The Baltic Dry Index (BDI) ended its impressive two-month run on Wednesday, with the index declining two points to 669 after gaining in value every session since Feb. 10th, when it touched a historic low of 290 points.
The index has recovered nicely, it peaked at 671 points – a five-month high, but is still very depressed. The BDI peaked at above 11,000 points in 2008. While the hire rates for all the component ships that make up the BDI have seen recent strength, demand and rates for capesize ships have been the most robust. Capesize ships transport primarily iron ore and coal and they have benefitted from strength in China’s steel sector.
China’s steel sector has staged an impressive performance this year, with steel prices climbing over 40% in the first months of the year as China increased its steel operations as the country picked up infrastructure development. This fundamental change is welcome after a few years of weak property development in the nation, which contributed to the decline in BDI activity.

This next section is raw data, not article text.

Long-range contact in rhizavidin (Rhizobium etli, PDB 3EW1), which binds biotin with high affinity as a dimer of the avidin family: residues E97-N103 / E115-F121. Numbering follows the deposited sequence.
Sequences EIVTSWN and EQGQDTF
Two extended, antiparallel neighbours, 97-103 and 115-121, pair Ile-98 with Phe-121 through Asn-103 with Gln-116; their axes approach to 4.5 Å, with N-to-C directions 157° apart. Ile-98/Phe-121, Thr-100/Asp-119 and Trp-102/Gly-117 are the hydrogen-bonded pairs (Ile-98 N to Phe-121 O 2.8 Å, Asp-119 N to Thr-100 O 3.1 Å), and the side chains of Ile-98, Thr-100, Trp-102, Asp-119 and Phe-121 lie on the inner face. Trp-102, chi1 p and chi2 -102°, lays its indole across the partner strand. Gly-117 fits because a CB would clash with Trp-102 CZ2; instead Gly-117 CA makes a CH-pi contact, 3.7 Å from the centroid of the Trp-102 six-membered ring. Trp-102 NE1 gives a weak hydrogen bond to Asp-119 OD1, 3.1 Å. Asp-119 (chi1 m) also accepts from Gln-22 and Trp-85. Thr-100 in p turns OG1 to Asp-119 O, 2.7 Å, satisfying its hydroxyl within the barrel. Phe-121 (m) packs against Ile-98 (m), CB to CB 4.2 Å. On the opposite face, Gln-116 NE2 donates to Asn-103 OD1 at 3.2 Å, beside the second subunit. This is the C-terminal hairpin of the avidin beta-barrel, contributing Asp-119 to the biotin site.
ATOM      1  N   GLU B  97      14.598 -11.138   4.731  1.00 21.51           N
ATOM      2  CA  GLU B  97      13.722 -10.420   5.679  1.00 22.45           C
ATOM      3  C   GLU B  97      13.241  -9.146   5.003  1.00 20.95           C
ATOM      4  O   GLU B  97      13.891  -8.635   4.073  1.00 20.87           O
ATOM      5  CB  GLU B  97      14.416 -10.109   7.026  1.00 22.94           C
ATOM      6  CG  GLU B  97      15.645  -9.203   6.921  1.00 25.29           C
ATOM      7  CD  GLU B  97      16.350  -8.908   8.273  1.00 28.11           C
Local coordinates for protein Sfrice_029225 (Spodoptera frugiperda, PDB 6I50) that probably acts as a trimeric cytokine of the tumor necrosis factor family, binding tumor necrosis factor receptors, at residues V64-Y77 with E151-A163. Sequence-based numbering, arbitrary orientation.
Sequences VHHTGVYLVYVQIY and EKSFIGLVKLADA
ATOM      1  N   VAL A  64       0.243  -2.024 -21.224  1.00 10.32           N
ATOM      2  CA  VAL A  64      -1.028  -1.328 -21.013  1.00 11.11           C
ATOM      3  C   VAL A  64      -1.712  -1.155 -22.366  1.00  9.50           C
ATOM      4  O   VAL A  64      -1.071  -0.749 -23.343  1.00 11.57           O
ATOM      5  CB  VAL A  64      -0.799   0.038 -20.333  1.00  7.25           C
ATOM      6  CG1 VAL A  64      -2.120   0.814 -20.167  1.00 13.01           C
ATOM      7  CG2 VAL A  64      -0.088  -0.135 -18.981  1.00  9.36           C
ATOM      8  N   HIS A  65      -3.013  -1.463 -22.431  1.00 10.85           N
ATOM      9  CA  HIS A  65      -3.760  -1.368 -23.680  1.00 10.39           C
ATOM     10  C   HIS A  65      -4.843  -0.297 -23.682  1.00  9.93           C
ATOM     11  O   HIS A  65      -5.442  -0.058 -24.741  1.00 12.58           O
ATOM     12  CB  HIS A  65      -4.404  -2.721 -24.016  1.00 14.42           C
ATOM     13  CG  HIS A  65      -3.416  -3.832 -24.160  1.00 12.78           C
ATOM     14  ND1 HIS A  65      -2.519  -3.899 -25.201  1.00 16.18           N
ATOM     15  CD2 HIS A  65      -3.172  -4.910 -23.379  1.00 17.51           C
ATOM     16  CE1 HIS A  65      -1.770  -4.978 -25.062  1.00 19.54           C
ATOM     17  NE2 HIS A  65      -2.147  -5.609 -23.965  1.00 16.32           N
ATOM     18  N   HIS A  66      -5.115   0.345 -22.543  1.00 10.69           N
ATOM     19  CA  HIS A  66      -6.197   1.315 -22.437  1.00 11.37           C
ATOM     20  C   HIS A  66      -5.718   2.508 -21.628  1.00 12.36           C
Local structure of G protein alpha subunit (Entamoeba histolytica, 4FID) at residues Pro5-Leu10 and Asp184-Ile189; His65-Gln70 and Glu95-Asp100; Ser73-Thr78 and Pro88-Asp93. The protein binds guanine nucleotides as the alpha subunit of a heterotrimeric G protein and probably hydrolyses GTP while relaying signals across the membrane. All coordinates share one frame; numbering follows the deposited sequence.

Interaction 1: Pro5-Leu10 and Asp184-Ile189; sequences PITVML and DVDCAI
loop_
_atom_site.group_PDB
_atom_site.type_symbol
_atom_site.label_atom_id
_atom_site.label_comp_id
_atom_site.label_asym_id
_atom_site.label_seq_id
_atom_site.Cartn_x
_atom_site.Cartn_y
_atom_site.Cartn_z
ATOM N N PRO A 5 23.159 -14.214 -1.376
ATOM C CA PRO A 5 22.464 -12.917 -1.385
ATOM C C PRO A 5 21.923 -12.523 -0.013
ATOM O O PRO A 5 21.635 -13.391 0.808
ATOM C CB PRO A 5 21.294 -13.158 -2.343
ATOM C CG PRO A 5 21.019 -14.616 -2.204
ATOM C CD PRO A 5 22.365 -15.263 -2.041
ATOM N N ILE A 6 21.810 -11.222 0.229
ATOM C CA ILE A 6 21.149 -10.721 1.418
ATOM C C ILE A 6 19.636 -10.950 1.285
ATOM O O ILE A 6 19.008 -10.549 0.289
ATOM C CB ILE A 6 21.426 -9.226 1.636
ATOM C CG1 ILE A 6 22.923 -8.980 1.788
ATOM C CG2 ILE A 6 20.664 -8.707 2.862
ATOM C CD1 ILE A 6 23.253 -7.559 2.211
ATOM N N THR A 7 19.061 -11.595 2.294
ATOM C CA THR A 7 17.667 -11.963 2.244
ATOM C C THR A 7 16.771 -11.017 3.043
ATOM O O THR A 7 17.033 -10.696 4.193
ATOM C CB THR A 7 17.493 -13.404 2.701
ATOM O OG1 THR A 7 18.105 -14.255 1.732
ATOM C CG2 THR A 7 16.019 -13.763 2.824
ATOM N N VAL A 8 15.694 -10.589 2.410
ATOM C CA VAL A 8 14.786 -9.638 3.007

The pick up in steel prices has meant the ramp up of previously mothballed operations, and has resulted in increased demand for iron ore, which has buoyed the BDI. Demand for other component ships has also improved, with soft commodities transport picking up as we enter harvest season for many of the world’s major cash crops. Seasonality could contribute to increased demand through the end of May.
Demand for capesize ships fell on Wednesday and this contributed to the BDI’s overall decline.
Rates on Brazil-China and Western Australia-China runs saw the biggest falls, Atlantic and Pacific basins.
Although BDI prices are picking up, the recovery has not been enough to really impact the bottom lines of shipping companies and we may still continue to see some scrapping of ships, which would support more upside. An oversupply of ships was a major factor that drove prices lower, as a large amount of ships were built in the last economic expansion cycle and due to the time it takes to bring a ship into service they entered the market as the economy collapsed. The supply side of the market needs some major balancing; and recently there has been an increase in ship scrapping with 943 ships scrapped in the first quarter of 2016.
Source: economiccalendar.com. 20 April 2016